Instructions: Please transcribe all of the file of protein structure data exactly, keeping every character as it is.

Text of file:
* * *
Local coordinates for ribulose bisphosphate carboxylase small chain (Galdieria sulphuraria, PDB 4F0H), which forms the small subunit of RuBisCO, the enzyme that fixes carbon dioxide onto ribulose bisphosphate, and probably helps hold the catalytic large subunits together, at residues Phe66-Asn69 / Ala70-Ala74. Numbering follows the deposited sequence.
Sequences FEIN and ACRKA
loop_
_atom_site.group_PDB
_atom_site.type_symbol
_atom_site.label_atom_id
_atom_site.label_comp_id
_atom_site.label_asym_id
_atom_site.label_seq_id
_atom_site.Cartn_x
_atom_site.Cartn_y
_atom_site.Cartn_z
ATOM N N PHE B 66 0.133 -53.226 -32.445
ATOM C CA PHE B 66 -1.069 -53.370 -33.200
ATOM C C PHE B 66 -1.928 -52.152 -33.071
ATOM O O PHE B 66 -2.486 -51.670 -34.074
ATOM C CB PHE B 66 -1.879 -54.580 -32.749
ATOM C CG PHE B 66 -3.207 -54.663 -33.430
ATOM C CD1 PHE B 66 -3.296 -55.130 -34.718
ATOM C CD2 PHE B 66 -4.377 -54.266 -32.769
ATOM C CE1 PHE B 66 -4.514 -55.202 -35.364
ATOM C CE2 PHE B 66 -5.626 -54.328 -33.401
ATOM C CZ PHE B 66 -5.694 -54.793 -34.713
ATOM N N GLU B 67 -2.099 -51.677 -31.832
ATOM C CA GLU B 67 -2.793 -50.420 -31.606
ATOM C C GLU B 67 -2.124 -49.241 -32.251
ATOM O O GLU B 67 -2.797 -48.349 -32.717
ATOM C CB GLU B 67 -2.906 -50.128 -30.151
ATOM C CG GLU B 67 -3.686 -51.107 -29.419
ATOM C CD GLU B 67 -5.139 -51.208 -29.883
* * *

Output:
Local coordinates for ribulose bisphosphate carboxylase small chain (Galdieria sulphuraria, PDB 4F0H), which forms the small subunit of RuBisCO, the enzyme that fixes carbon dioxide onto ribulose bisphosphate, and probably helps hold the catalytic large subunits together, at residues Phe66-Asn69 / Ala70-Ala74. Numbering follows the deposited sequence.
Sequences FEIN and ACRKA
loop_
_atom_site.group_PDB
_atom_site.type_symbol
_atom_site.label_atom_id
_atom_site.label_comp_id
_atom_site.label_asym_id
_atom_site.label_seq_id
_atom_site.Cartn_x
_atom_site.Cartn_y
_atom_site.Cartn_z
ATOM N N PHE B 66 0.133 -53.226 -32.445
ATOM C CA PHE B 66 -1.069 -53.370 -33.200
ATOM C C PHE B 66 -1.928 -52.152 -33.071
ATOM O O PHE B 66 -2.486 -51.670 -34.074
ATOM C CB PHE B 66 -1.879 -54.580 -32.749
ATOM C CG PHE B 66 -3.207 -54.663 -33.430
ATOM C CD1 PHE B 66 -3.296 -55.130 -34.718
ATOM C CD2 PHE B 66 -4.377 -54.266 -32.769
ATOM C CE1 PHE B 66 -4.514 -55.202 -35.364
ATOM C CE2 PHE B 66 -5.626 -54.328 -33.401
ATOM C CZ PHE B 66 -5.694 -54.793 -34.713
ATOM N N GLU B 67 -2.099 -51.677 -31.832
ATOM C CA GLU B 67 -2.793 -50.420 -31.606
ATOM C C GLU B 67 -2.124 -49.241 -32.251
ATOM O O GLU B 67 -2.797 -48.349 -32.717
ATOM C CB GLU B 67 -2.906 -50.128 -30.151
ATOM C CG GLU B 67 -3.686 -51.107 -29.419
ATOM C CD GLU B 67 -5.139 -51.208 -29.883